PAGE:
A key color on delivering on this strategy is the continued progression of our deep pipeline. So I'd like to spend a few minutes highlighting exciting new clinical data shared earlier this year for two of our key glaucoma pipeline programs, iDose TR and iStent infinite. Starting on iDose TR. Our travoprost drug delivery implant we were delighted to announce what we believe is powerful and compelling data that further underscores the potential for this technology to safely provide multiple years of sustained glaucoma pharmaceutical therapy and 24/7 compliance to tackle the significant problem of patient non adherence to topical glaucoma medication regimens. The recently announced 24-month interim analysis of our ongoing 36 non Phase IIb trial showed compelling results with both iDose arms continuing to demonstrate robust IOP lowering over 24 months to the magnitude of approximately seven to eight millimeters of mercury or nearly 30% reductions from baseline over the first 24 months. Interestingly, a subset analysis showed at least 20% of iDose subjects achieved robust average pop reductions from baseline at least 40%. Importantly, these results were achieved with a single iDose implant compared to the terminal control arm that received twice daily drops over the 24-month evaluation period or nearly 1,500 eye drops per eye. As a reminder, iDose TR is implanted into the trabecular network to avoid migration through a very facile procedure and the most recent Phase II data readout demonstrated a favorable safety profile with no clinically significant corneal endothelial cell loss, now serious corneal adverse events and no adverse events of conjunctival hyperemia reported to date in either iDose solution arm. We believe there is an important unmet clinical need and strong appetite within the ophthalmic community for safe, effective and durable sustained released pharmaceutical alternatives to traditional topical medications. And this powerful 24-month interim data reaffirms our excitement about the potential commercial prospects of iDose. We continue to progress toward enrollment completion in our ongoing iDose TR Phase III clinical program, which will mark another critical step in bringing this technology to the market.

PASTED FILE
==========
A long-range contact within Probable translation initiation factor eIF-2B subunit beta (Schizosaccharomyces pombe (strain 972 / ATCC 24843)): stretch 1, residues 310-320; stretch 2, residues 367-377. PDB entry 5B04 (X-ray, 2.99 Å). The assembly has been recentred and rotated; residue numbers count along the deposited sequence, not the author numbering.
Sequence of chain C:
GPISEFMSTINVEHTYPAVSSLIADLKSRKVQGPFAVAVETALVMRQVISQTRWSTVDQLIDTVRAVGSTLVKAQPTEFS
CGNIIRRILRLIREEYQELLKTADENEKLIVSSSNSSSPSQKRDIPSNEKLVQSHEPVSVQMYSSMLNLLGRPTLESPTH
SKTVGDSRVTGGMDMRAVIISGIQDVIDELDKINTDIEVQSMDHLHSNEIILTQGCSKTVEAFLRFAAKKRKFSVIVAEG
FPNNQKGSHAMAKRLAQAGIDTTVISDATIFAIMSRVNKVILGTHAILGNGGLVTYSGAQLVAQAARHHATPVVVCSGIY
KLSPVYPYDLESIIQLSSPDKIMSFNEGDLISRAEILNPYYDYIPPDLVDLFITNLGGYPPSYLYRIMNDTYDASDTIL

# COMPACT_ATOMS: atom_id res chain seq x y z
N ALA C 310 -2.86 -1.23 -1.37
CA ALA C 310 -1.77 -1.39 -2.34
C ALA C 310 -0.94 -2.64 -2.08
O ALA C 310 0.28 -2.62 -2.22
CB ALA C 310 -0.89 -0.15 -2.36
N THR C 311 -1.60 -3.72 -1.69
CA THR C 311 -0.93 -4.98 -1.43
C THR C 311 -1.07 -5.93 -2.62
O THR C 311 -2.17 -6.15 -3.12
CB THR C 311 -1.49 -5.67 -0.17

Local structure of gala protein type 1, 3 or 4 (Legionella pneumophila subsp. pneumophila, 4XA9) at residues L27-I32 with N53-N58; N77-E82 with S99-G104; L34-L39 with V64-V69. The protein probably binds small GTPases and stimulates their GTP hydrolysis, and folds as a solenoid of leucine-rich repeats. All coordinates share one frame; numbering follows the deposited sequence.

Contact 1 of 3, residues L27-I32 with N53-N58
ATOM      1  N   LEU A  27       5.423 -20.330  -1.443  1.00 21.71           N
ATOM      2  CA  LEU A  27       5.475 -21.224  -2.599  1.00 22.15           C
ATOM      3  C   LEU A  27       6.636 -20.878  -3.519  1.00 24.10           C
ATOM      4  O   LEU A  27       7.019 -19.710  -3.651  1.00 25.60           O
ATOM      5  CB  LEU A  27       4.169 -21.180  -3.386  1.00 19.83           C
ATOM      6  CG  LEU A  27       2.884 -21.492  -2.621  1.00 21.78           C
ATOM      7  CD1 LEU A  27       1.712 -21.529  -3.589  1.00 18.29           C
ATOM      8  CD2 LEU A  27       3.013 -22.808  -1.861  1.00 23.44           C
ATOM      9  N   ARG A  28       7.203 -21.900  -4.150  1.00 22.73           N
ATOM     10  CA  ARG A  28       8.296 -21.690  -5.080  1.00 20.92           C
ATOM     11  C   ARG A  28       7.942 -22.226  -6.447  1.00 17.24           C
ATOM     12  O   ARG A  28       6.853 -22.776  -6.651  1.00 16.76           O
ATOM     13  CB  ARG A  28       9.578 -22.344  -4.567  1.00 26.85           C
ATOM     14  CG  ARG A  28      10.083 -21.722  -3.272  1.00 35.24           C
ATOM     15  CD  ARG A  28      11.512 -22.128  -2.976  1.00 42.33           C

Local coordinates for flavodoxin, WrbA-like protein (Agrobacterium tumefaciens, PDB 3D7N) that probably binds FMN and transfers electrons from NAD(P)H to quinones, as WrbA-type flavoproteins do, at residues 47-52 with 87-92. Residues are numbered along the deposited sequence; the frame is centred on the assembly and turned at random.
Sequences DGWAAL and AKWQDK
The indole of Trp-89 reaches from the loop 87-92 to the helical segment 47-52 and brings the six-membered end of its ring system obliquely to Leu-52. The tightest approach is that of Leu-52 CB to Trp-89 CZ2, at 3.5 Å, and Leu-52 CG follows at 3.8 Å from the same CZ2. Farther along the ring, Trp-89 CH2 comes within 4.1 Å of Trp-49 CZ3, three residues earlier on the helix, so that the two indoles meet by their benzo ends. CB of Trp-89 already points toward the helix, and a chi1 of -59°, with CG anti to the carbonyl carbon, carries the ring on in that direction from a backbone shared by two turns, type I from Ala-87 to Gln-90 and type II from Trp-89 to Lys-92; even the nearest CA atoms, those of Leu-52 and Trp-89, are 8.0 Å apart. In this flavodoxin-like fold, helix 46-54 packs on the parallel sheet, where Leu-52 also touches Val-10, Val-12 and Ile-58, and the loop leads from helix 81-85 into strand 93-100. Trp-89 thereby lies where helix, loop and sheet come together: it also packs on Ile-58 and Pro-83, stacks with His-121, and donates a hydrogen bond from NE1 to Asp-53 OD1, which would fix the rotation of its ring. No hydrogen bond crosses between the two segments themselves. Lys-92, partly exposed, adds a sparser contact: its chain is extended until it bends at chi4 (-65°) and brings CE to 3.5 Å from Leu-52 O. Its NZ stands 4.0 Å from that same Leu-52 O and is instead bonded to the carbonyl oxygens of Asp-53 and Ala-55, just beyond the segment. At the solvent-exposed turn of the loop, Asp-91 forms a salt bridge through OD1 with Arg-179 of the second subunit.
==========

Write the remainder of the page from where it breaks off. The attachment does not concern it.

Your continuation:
The 12-month Phase III trial results are expected to support our anticipated NDA submission for iDose TR in 2022, and we are targeting FDA approval for this promising technology in 2023. The powerful iDose data available thus far underscores our confidence in the potential of this novel drug delivery platform to produce future generations of sustained therapies for glaucoma and potentially other ocular diseases. As such, we continue to invest resources to expand our pharmaceutical development capabilities and to develop future iDose solutions. With that in mind, we are in late-stage development with finalized designs for next-generation iDose TR extended-release implants, also known as iDose Trex, which is in a similar size and form factor to the original iDose TR, is designed to provide nearly twice the drug capacity to extend efficacy durations even longer. We will be engaging with the FDA in the near future to determine the most appropriate and expeditious regulatory pathway for this novel product. We are also seeking additional drug classes that may be synergistically used in conjunction with the iDose platform. Through our research and development agreement with Western, we are currently assessing multiple rock compounds. Which are showing positive results in animal models, and we're establishing prototype implants for lead candidates in these same models. Rock inhibitors when used in conjunction with prostaglandins have been shown as a powerful treatment in reducing intraocular pressure in U.S. pivotal studies. Moving on to iStent infinite. Our three stent system designed for use in a stand-alone procedure for late-stage glaucoma patients, we are excited to have recently announced strong 12-month IDE pivotal data that showed 76% of subjects achieved 20% or greater reduction in month 12 mean IOP on the same or lower medication burden, with more than 50% of subjects achieving month well IOP reductions of at least 30%. Subjects also achieved a 13% mean reduction in medication burden at 12 months, and the safety profile in the study was highly favorable with no infections, or device-related interventions or hypotony reported through 12 months.